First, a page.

Today, Senators Amy Klobuchar (D-MN) along with Dick Durbin (D-IL), Lindsey Graham (R-SC), and other co-sponsors reintroduced the “Journalism Competition and Preservation Act.”
The JCPA creates an exemption to antitrust law, which normally prohibits industry collusion on pricing and other business terms. It would allow news organizations to band together into “joint negotiating entities” to negotiate for payment from dominant digital platforms for “accessing” their content, building up the power of dominant media organizations while also limiting the ability of internet users to share links and discuss the news. Public Knowledge continues to oppose the JCPA for jeopardizing both local journalism and the open internet.
The following can be attributed to Lisa Macpherson, Senior Policy Analyst at Public Knowledge:
“Public Knowledge, along with public interest organizations from across the political spectrum, have opposed the JCPA for over three years. We recognize the crisis in local news and advocate for policy solutions to address it. But the use of an elaborate antitrust exemption like that in the JCPA will only serve to compound the biggest challenges in our news and information landscape: consolidation of power, distance and disengagement of news conglomerate owners from the communities they serve, and the rampant spread of misinformation on the internet.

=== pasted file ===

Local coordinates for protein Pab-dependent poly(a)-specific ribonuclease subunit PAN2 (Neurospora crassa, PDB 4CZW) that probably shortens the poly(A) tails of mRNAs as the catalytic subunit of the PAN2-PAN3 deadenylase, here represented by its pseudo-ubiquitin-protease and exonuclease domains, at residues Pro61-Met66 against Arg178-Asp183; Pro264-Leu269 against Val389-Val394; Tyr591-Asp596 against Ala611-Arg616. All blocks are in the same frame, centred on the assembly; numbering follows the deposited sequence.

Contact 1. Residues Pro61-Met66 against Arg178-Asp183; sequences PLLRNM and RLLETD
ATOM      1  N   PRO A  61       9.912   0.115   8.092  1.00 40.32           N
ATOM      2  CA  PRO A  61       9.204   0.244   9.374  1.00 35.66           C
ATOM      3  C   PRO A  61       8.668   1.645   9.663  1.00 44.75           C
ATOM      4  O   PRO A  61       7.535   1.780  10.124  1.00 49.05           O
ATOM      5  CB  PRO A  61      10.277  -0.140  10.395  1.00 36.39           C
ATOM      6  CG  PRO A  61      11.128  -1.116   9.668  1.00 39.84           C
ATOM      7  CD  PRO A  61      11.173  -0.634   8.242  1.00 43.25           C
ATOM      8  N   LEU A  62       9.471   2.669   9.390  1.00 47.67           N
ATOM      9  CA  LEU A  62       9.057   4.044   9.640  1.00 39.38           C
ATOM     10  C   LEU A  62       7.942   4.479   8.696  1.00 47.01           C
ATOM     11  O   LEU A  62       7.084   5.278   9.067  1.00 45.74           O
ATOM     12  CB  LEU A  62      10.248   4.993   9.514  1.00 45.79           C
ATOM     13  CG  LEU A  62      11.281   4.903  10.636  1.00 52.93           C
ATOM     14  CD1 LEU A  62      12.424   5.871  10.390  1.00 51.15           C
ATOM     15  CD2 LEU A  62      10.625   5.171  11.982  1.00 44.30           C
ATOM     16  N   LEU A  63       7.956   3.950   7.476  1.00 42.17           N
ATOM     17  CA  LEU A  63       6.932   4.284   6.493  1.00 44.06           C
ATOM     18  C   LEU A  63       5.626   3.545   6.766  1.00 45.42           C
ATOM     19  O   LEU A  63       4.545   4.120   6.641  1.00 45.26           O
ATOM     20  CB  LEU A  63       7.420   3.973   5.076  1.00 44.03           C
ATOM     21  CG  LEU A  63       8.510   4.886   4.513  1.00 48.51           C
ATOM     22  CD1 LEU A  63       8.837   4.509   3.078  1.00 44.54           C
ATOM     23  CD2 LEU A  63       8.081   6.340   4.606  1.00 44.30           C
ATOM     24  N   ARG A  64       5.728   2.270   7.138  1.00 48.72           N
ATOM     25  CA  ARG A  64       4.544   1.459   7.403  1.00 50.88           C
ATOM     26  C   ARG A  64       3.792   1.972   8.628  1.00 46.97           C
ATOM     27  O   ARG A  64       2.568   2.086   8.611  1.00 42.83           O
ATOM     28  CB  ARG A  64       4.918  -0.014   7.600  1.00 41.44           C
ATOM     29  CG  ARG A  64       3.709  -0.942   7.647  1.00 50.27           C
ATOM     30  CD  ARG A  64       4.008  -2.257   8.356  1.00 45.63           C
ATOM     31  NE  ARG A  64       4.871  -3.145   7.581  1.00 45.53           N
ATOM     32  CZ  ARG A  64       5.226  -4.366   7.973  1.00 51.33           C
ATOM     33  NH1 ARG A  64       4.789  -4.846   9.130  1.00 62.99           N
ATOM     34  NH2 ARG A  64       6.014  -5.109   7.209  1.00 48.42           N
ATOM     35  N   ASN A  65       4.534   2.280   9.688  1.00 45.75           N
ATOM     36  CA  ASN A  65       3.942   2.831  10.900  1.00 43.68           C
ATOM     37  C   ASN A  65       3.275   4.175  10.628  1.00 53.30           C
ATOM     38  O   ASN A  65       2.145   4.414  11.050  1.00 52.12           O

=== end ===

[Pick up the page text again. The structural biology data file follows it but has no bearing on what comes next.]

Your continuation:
“JCPA supporters now point to AI as a new justification for their failed bill from the last Congress. The advent of generative AI models like Bing Chat and Google’s Bard may require a policy response to meet new challenges in that landscape. But hastily changing copyright law to benefit cartels of major news publishers – to address purely speculative harms – would be unwise.
“The JCPA expands the rights of content owners beyond the traditional bounds of copyright law in ways that would prove detrimental to the public interest. We urge Congress to again reject this misguided proposal and instead focus on policies that support independent journalism and foster a diverse and competitive media landscape.”
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